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Does The 2nd Amendment Provide Absolute Protection To Gun Owners?

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Don and B.A.R., I think those are both helpful and creative suggestions, particularly about how to handle bullets. But there is already a huge black market for both guns and bullets, and how we then deal with that, after making that explode in size is a serious consideration. I am surprised that there isn't more discussion about targeting the actual gun and ammo manufacturers and importers. Those are who the NRA is serving and protecting anymore--not so much gun owners--and simply banning certain weapons isn't going anywhere. Making it harder and harder for them to do business and make profits may be at least part of the way to cut off the source.

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On 10/3/2017 at 11:05 AM, DonRocks said:

"Country Music Guitarist and Vegas Shooting Survivor Says He's Reversed His Gun Control Stance" by Luchina Fisher on abcnews.go.com

Good for you, Caleb Keeter - the thing that saddens me is that people might not change their positions until they're victims in events like this - if only they would just open up their minds and think instead, this wouldn't need to happen.

So many people will read this and think, "Rockwell's a totalitarian who would come for our guns," and that is false. The solution begins with:

* Every single gun being registered with a serial number and owner.
* A gun-owner's permit, just like the ones people have for owning a car.
* A shooter's license, just like a driver's license, that demonstrates people have passed a rudimentary written and field test.

The above three items are already applicable to automobiles, so this is a proven model that works.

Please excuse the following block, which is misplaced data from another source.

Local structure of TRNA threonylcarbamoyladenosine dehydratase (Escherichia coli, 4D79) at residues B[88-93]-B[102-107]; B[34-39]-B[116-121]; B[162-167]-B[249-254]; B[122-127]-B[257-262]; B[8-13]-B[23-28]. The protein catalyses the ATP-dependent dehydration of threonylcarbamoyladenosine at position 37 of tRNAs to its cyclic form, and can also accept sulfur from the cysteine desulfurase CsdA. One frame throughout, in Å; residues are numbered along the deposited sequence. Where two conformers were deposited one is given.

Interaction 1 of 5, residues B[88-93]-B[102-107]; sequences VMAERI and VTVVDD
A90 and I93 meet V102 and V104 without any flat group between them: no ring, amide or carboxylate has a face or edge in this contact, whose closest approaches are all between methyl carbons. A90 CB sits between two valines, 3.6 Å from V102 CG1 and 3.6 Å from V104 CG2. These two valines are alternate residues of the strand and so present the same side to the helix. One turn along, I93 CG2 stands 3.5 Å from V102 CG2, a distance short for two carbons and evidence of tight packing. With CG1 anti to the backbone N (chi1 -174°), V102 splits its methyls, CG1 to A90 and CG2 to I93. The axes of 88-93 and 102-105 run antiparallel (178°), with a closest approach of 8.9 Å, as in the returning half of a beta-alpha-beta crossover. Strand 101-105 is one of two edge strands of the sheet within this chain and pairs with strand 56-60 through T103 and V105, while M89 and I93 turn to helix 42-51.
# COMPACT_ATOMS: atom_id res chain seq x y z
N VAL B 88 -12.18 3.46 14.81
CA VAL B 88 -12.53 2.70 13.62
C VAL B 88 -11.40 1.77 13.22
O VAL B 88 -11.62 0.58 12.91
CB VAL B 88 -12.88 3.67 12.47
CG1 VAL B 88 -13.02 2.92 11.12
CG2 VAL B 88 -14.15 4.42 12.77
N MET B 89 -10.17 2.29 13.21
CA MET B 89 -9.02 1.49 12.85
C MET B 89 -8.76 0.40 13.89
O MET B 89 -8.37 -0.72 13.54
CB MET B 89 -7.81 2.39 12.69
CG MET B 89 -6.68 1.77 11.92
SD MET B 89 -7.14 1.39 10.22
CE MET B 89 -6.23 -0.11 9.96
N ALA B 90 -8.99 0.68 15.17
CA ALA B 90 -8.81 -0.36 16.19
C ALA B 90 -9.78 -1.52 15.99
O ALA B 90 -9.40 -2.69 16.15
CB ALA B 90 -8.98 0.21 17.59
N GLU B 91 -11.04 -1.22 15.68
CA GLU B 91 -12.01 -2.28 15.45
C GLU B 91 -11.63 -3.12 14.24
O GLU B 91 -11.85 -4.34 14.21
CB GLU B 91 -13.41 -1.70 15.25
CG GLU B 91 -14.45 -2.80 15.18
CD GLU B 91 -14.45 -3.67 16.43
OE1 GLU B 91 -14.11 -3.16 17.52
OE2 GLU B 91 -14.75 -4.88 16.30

I'll let the politicians debate about taxes, penalties, etc. - I think these three things alone would go a long way; unfortunately, given the number of guns outstanding, there can be no grandfather clause - these must apply to guns already in private possession, and that's going to be a sticky wicket. However, even if they were only applied going forward, that would at least solve the problem in the long term, i.e., several decades after the laws were enacted. Waiting fifty years may seem unacceptable, but at least our children and grandchildren would begin to see the benefits of such a program.


"House To Vote on Gun Silencer Legislation This Week" by Gabrielle Levy on usnews.com

9 hours ago, DonRocks said:

I  have a solution to mass shootings in this country, but it's going to take some serious backbone that I doubt our electorate has: Essentially, treat guns as cars - my right to own cars has never been infringed since I turned 16.

1) Do not make guns a right unless you're in a militia (e.g., The National Guard) subject to the same rules and regulations as all other militias.

2) Require all other guns to be treated just like cars. Tax them, assign a unique serial number to each gun, and maintain a national database linking all guns to their owners.

3) Define specifications that all guns must adhere to, and annual tests the guns must pass, just like a car.

4) Require all gun owners to regularly pass both a "written test," a"field test," and a "background investigation," showing that they're responsible and competent enough  to own and use their guns, just like a drivers license.

5) For items 2)-4), decide whether or not you want to grandfather existing guns into these requirements. If you do, your gun problems will be over in about 50 years; if you don't, your gun problems will be over in about 100 years. Political backbone will be the thing that saves 50,000 Americans (I'm approximating 1,000 dead Americans annually due to mass shootings in the upcoming century- it could be many more than that). 

There's your disarmingly simple, five-point plan to solve the mass-shooting problem in the United States.

As for Texas, I don't have enough tears in my eyes to adequately cry for them, and I'm forced to look at them as casualties of war. If I met one as an individual, that would be different, but not in such large numbers. Yes, it's sad, but this involves more grief than one man is capable of enduring. My plan will end, or minimize, that grief and those tears.

"How To Reduce Shootings" by Nicholas Kristof on nytimes.com

It's so simple that it can't possibly fail work fail.

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Gun owner's insurance. Like automobile liability insurance. Let the insurance companies decide who is insurable. No insurance, no gun.

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